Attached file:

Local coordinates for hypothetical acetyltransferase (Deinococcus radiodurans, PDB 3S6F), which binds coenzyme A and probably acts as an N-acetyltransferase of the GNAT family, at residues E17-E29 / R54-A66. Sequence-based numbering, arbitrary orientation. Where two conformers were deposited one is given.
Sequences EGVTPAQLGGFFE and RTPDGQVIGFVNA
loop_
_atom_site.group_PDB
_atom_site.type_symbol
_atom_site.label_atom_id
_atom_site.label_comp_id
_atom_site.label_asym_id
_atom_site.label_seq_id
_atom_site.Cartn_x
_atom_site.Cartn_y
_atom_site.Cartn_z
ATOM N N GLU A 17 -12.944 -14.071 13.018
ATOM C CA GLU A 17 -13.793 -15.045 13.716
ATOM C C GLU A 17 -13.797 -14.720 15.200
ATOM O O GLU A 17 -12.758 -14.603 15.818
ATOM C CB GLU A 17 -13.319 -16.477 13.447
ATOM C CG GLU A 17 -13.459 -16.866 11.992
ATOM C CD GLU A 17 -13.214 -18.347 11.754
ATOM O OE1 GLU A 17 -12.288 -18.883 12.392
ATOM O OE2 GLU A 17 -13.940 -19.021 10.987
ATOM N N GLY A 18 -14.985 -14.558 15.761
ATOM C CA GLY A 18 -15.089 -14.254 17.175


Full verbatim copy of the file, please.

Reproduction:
Local coordinates for hypothetical acetyltransferase (Deinococcus radiodurans, PDB 3S6F), which binds coenzyme A and probably acts as an N-acetyltransferase of the GNAT family, at residues E17-E29 / R54-A66. Sequence-based numbering, arbitrary orientation. Where two conformers were deposited one is given.
Sequences EGVTPAQLGGFFE and RTPDGQVIGFVNA
loop_
_atom_site.group_PDB
_atom_site.type_symbol
_atom_site.label_atom_id
_atom_site.label_comp_id
_atom_site.label_asym_id
_atom_site.label_seq_id
_atom_site.Cartn_x
_atom_site.Cartn_y
_atom_site.Cartn_z
ATOM N N GLU A 17 -12.944 -14.071 13.018
ATOM C CA GLU A 17 -13.793 -15.045 13.716
ATOM C C GLU A 17 -13.797 -14.720 15.200
ATOM O O GLU A 17 -12.758 -14.603 15.818
ATOM C CB GLU A 17 -13.319 -16.477 13.447
ATOM C CG GLU A 17 -13.459 -16.866 11.992
ATOM C CD GLU A 17 -13.214 -18.347 11.754
ATOM O OE1 GLU A 17 -12.288 -18.883 12.392
ATOM O OE2 GLU A 17 -13.940 -19.021 10.987
ATOM N N GLY A 18 -14.985 -14.558 15.761
ATOM C CA GLY A 18 -15.089 -14.254 17.175